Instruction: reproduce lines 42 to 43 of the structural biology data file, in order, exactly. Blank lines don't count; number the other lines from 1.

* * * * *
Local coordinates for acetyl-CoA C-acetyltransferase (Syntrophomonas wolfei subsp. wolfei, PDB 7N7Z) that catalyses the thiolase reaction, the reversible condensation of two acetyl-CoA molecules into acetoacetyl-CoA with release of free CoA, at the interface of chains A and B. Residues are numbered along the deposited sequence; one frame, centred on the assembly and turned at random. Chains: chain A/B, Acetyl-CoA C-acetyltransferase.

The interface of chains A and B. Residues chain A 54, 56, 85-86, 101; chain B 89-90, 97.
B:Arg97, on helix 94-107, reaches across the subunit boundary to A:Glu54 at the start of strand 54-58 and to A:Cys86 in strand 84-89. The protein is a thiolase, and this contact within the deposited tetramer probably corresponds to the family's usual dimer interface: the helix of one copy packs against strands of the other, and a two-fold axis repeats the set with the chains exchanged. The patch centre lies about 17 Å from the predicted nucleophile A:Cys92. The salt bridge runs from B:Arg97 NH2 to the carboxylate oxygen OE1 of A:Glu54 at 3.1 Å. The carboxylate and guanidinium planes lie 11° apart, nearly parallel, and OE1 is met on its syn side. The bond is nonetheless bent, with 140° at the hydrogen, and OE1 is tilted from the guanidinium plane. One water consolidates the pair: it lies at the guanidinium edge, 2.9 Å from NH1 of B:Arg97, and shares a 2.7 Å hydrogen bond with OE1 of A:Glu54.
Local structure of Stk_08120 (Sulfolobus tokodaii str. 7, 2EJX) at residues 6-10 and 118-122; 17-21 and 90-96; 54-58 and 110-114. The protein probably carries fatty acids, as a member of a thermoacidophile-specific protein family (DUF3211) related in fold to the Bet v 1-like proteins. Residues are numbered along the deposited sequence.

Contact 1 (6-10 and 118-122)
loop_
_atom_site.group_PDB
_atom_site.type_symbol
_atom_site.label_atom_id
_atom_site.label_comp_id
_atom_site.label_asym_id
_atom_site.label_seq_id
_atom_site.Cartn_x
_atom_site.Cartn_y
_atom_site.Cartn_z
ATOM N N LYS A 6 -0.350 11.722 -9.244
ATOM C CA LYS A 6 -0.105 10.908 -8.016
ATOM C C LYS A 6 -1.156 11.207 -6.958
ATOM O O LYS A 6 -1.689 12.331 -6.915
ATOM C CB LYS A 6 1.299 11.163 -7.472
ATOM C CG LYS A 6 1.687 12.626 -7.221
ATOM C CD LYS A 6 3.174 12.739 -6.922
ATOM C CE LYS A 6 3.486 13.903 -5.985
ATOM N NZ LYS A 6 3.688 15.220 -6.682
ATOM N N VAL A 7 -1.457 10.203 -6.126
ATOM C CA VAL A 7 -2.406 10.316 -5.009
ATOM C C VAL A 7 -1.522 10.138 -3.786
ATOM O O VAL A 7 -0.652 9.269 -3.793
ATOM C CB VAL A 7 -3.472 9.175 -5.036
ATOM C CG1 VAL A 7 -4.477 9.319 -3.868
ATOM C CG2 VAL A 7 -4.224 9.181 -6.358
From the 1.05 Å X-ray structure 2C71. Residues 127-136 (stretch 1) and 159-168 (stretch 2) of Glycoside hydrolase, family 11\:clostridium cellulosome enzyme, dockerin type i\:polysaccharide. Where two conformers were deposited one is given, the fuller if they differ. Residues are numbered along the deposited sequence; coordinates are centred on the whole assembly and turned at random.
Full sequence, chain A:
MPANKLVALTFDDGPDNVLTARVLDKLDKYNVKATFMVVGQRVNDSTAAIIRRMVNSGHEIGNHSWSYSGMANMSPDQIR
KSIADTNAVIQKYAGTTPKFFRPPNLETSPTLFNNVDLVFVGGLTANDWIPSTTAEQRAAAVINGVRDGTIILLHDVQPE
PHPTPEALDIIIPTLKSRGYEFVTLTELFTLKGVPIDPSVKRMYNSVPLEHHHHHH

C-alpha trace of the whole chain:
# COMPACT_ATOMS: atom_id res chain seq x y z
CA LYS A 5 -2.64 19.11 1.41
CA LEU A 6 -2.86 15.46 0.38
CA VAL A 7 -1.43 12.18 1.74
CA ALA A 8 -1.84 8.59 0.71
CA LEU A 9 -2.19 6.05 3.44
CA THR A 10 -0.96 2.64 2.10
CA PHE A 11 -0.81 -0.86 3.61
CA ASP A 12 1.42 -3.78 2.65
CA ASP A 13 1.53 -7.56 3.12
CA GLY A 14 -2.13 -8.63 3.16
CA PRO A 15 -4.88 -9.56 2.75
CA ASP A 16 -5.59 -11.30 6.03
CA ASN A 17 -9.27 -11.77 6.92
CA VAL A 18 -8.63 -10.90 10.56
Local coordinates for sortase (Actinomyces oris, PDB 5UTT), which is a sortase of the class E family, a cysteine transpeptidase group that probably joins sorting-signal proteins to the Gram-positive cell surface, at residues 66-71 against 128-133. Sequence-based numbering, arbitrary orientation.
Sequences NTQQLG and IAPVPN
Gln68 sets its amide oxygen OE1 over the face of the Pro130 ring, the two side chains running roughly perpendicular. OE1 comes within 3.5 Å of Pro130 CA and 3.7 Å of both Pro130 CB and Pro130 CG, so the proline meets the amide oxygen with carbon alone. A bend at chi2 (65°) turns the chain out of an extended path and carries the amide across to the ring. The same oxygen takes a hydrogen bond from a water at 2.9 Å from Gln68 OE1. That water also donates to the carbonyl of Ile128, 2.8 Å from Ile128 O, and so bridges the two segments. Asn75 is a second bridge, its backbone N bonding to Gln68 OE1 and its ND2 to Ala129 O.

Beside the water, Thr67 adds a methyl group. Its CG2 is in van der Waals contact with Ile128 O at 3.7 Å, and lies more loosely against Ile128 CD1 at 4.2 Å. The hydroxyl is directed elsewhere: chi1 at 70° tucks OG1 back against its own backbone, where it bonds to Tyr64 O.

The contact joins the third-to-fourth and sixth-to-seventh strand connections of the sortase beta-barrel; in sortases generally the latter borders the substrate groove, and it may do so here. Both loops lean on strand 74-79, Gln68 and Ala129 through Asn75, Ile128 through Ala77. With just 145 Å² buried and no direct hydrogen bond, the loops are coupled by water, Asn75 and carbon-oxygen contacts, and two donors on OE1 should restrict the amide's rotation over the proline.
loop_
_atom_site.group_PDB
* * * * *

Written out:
CA ALA A 8 -1.84 8.59 0.71
CA LEU A 9 -2.19 6.05 3.44